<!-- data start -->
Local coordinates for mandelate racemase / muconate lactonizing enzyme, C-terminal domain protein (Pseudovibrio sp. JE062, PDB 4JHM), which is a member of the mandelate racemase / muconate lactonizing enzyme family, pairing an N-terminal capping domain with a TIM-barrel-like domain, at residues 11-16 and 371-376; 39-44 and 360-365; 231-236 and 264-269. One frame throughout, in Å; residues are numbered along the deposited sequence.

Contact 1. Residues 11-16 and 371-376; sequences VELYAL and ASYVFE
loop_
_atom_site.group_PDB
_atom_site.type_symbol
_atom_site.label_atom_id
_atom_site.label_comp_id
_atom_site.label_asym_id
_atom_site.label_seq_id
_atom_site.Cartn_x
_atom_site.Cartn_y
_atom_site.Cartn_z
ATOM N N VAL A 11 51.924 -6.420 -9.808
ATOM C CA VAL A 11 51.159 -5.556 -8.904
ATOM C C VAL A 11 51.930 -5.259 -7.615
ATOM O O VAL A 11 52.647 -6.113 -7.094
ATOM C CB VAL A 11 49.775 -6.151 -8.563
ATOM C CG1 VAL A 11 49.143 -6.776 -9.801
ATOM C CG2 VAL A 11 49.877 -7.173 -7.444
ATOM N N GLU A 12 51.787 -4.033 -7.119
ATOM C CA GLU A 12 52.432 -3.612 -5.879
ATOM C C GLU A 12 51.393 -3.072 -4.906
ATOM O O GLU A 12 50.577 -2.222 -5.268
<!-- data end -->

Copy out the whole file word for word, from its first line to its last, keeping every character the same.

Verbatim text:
Local coordinates for mandelate racemase / muconate lactonizing enzyme, C-terminal domain protein (Pseudovibrio sp. JE062, PDB 4JHM), which is a member of the mandelate racemase / muconate lactonizing enzyme family, pairing an N-terminal capping domain with a TIM-barrel-like domain, at residues 11-16 and 371-376; 39-44 and 360-365; 231-236 and 264-269. One frame throughout, in Å; residues are numbered along the deposited sequence.

Contact 1. Residues 11-16 and 371-376; sequences VELYAL and ASYVFE
loop_
_atom_site.group_PDB
_atom_site.type_symbol
_atom_site.label_atom_id
_atom_site.label_comp_id
_atom_site.label_asym_id
_atom_site.label_seq_id
_atom_site.Cartn_x
_atom_site.Cartn_y
_atom_site.Cartn_z
ATOM N N VAL A 11 51.924 -6.420 -9.808
ATOM C CA VAL A 11 51.159 -5.556 -8.904
ATOM C C VAL A 11 51.930 -5.259 -7.615
ATOM O O VAL A 11 52.647 -6.113 -7.094
ATOM C CB VAL A 11 49.775 -6.151 -8.563
ATOM C CG1 VAL A 11 49.143 -6.776 -9.801
ATOM C CG2 VAL A 11 49.877 -7.173 -7.444
ATOM N N GLU A 12 51.787 -4.033 -7.119
ATOM C CA GLU A 12 52.432 -3.612 -5.879
ATOM C C GLU A 12 51.393 -3.072 -4.906
ATOM O O GLU A 12 50.577 -2.222 -5.268